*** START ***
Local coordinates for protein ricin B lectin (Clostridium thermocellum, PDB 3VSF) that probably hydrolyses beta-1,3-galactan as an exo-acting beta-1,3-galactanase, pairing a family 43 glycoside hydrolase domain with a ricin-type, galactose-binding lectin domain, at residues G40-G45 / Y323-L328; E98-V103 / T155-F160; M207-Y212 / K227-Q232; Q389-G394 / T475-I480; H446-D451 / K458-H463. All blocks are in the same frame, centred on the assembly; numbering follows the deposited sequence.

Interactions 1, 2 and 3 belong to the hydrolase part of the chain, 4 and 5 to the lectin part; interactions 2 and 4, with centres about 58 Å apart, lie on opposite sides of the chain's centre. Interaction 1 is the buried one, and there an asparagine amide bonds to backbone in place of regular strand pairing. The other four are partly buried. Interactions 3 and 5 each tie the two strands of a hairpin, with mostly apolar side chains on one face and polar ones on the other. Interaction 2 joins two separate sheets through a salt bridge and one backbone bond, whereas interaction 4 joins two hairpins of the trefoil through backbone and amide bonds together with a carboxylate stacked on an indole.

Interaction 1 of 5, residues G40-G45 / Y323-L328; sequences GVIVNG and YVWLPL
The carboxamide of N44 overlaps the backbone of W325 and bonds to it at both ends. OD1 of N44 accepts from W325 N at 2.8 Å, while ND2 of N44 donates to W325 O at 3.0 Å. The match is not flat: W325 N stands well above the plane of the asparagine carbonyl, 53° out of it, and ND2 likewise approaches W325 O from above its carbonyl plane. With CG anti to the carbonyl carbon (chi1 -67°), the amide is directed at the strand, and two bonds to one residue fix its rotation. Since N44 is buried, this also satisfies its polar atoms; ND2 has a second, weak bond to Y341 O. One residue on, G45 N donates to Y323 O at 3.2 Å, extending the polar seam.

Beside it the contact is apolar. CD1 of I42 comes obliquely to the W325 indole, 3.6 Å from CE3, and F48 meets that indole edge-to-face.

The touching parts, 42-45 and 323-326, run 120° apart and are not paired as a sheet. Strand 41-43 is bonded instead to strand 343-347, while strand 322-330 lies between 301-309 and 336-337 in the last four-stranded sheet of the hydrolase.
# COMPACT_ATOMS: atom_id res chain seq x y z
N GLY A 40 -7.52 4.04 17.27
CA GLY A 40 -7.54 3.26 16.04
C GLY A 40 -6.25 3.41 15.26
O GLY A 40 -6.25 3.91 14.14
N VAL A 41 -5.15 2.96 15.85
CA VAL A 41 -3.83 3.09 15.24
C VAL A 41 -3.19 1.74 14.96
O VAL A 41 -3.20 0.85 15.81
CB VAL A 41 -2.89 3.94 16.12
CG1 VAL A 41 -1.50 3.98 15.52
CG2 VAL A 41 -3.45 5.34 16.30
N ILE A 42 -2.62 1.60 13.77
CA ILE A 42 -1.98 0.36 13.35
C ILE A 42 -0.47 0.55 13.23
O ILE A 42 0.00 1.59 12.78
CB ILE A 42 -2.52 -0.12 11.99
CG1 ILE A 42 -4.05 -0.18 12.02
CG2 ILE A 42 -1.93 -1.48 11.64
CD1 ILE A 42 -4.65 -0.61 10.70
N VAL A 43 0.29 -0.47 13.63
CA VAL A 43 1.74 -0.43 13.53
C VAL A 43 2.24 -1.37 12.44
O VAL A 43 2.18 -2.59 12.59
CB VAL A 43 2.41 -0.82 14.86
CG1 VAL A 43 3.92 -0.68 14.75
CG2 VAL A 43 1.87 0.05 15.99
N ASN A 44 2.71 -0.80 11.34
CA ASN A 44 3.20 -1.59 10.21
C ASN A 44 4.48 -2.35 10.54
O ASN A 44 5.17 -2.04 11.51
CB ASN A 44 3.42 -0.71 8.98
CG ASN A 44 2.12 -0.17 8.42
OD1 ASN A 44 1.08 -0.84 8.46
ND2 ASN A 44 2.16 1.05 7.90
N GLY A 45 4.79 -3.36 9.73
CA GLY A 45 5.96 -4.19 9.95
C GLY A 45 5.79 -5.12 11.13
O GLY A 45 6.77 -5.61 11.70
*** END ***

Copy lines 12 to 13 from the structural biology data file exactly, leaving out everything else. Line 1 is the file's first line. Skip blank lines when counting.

N VAL A 41 -5.15 2.96 15.85
CA VAL A 41 -3.83 3.09 15.24